Would the World Be Better Off Without Philanthropy?: A sobering look at the incentives, agendas, and power-dynamics that drive philanthropy. “In real life, the interaction between big money philanthropy and philanthropy-reliant institutions like universities, charities, and museums is more of a business negotiation than a morality play.”
Odds & Ends:
Digital spirograph is Nathan Friend’s browser-based version of the classic children’s toy (you can also download mobile app versions for Android and iOS). Pick your gears and a color and start creating mesmerizing spiral art.
Dollar Street gives visitors a glimpse into everyday life for hundreds of households from a wide range of income levels across the globe. The site documents each family with an identical set of videos depicting their living arrangements, dietary habits, material possessions, and more. It’s a part of the late Hans Rosling’s Gapminder, a project seeking to fix global misconceptions.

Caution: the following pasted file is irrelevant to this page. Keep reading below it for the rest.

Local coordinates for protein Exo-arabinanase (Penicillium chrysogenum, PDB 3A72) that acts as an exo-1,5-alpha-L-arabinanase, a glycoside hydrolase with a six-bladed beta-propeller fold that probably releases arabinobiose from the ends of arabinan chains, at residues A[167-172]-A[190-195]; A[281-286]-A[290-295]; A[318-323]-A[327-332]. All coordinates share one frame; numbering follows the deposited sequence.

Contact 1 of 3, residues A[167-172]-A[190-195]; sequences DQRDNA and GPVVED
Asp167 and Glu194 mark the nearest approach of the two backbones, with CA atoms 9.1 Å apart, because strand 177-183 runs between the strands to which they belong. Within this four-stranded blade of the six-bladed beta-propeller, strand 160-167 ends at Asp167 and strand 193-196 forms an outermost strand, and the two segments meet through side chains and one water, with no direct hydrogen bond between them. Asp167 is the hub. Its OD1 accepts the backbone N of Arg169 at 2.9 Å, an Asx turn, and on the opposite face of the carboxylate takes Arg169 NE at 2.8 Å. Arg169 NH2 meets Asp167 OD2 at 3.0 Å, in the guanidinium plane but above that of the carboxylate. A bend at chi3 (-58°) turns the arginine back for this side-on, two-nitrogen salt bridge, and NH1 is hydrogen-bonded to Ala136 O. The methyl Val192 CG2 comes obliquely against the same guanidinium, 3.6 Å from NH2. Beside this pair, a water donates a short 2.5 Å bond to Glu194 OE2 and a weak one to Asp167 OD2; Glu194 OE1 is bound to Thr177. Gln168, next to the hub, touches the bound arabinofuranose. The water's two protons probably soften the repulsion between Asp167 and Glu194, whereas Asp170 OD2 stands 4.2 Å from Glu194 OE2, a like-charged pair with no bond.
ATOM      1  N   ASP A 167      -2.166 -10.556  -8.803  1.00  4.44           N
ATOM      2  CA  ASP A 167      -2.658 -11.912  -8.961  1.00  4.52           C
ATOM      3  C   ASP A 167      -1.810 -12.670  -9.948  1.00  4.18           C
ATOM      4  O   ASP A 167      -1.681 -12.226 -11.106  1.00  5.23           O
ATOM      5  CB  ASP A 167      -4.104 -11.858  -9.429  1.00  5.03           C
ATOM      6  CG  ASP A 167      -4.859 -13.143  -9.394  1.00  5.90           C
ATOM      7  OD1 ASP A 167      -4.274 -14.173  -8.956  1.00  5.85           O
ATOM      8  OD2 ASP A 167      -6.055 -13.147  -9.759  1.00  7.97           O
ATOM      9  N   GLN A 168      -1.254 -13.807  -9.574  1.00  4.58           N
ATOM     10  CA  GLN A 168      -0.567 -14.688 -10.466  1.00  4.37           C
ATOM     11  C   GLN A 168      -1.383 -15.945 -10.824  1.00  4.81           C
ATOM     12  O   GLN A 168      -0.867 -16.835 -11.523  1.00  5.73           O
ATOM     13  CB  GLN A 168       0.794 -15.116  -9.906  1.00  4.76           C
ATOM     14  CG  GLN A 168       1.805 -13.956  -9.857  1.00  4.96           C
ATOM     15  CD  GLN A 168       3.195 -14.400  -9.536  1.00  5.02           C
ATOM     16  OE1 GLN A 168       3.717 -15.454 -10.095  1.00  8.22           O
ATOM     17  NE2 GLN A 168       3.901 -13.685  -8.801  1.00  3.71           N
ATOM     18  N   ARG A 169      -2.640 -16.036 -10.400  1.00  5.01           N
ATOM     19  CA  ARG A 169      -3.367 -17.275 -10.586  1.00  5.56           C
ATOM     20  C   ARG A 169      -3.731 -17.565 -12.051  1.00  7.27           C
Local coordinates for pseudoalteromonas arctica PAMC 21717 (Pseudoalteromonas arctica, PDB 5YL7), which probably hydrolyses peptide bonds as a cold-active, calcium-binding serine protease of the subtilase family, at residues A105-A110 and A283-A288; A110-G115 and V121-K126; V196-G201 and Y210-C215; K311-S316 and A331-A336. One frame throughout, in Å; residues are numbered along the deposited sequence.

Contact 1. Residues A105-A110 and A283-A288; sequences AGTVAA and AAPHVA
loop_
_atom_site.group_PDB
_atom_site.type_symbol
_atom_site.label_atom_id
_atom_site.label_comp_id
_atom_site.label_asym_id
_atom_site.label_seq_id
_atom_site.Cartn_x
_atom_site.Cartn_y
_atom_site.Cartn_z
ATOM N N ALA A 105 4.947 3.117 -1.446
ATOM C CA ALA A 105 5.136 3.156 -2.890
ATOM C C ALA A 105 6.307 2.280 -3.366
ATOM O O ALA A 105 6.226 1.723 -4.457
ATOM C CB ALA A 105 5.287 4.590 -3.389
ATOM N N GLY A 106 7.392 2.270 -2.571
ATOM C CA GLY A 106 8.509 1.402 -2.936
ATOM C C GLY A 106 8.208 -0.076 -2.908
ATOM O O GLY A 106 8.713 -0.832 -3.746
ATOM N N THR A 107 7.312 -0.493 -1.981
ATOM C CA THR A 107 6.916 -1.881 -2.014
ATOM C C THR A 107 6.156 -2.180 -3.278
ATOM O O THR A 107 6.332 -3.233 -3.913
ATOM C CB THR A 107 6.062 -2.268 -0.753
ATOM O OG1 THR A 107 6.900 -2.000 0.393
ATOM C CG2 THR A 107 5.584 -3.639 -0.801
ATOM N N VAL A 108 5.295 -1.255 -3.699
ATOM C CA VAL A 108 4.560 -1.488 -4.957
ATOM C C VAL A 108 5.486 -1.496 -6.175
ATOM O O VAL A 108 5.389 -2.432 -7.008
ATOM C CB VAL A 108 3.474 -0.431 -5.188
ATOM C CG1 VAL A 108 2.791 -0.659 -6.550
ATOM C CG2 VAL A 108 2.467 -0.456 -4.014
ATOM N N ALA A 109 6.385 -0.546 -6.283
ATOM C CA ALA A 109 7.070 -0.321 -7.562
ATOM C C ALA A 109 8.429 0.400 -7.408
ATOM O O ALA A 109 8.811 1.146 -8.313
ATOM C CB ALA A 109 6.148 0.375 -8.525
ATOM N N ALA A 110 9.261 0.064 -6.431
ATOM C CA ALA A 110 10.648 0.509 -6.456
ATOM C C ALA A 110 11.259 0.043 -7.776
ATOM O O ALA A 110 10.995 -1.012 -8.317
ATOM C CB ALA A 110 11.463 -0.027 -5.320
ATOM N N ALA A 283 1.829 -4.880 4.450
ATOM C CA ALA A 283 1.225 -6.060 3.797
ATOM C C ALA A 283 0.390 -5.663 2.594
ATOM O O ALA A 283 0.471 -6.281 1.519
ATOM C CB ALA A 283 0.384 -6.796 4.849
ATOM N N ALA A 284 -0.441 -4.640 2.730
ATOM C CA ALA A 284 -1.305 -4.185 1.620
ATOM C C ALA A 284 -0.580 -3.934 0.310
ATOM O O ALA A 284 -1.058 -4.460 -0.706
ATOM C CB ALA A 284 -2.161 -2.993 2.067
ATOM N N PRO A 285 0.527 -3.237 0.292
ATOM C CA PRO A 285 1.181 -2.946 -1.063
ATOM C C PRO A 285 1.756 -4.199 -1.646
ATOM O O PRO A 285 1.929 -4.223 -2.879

The History of the Web Timeline lets digital antiquarians comb through important milestones in the creation of the World Wide Web. Entries include the introduction of notable specifications like HTML, websites like Tripod and GeoCities, the first banner ad, and key browser technologies.
Refind is a content discovery tool that sends curated articles to your email inbox or via mobile app (iOS and Android). Focus your attention on what’s really relevant to you.